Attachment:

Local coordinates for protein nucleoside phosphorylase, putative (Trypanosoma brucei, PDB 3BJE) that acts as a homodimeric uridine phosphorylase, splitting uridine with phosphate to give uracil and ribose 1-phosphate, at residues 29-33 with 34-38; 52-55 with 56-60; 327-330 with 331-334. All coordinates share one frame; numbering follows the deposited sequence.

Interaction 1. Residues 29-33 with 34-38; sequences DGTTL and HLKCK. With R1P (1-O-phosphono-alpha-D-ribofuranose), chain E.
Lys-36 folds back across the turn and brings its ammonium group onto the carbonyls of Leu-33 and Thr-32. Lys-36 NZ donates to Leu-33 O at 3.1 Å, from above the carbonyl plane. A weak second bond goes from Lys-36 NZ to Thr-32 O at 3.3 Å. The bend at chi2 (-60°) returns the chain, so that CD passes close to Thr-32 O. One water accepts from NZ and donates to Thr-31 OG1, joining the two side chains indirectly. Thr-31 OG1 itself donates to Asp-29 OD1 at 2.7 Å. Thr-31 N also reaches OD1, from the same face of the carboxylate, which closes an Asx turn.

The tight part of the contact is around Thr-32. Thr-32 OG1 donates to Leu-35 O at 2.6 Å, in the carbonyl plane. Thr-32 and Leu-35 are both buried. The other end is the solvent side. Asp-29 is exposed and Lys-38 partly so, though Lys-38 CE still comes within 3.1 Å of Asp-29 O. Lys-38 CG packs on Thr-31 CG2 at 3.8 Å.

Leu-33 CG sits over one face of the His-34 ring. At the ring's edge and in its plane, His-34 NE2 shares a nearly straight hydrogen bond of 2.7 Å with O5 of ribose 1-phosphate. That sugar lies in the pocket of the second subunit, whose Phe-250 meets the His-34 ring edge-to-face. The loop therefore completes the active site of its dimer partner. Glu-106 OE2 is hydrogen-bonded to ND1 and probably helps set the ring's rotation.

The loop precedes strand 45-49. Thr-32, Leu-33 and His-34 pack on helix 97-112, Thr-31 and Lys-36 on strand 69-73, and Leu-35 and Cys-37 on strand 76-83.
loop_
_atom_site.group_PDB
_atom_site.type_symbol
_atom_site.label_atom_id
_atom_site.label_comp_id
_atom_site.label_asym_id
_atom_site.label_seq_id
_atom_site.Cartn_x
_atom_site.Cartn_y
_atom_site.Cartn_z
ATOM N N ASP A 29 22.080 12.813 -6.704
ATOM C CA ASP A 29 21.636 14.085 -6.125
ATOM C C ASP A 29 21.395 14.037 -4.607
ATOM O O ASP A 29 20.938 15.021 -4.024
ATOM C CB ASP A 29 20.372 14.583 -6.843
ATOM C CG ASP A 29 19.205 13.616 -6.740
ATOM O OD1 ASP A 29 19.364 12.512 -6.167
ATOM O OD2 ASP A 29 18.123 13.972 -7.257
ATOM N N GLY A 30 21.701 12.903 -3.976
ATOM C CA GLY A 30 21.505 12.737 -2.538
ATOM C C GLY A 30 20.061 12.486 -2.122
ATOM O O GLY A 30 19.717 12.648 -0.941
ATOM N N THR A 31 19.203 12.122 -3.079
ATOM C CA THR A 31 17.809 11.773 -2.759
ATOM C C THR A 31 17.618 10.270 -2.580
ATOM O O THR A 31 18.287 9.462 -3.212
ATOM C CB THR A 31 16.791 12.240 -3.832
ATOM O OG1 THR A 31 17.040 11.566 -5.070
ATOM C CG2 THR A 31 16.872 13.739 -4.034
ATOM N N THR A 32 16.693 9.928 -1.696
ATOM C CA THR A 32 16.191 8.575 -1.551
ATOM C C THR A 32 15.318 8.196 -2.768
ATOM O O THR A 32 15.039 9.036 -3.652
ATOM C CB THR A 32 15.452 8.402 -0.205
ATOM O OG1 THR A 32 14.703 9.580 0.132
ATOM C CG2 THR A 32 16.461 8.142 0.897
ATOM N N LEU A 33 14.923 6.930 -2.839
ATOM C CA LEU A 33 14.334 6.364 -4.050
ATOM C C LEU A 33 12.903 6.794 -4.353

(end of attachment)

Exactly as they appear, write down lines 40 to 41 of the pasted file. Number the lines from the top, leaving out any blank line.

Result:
ATOM C CB THR A 32 15.452 8.402 -0.205
ATOM O OG1 THR A 32 14.703 9.580 0.132